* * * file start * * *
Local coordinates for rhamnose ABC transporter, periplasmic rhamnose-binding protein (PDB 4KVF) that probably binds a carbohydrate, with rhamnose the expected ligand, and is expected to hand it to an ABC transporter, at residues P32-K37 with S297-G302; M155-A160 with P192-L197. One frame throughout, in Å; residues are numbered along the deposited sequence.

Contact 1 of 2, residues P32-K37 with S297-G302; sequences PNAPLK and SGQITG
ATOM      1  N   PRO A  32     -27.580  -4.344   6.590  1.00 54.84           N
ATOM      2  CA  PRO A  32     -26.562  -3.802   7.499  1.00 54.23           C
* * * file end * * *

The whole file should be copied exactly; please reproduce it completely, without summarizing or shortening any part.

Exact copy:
Local coordinates for rhamnose ABC transporter, periplasmic rhamnose-binding protein (PDB 4KVF) that probably binds a carbohydrate, with rhamnose the expected ligand, and is expected to hand it to an ABC transporter, at residues P32-K37 with S297-G302; M155-A160 with P192-L197. One frame throughout, in Å; residues are numbered along the deposited sequence.

Contact 1 of 2, residues P32-K37 with S297-G302; sequences PNAPLK and SGQITG
ATOM      1  N   PRO A  32     -27.580  -4.344   6.590  1.00 54.84           N
ATOM      2  CA  PRO A  32     -26.562  -3.802   7.499  1.00 54.23           C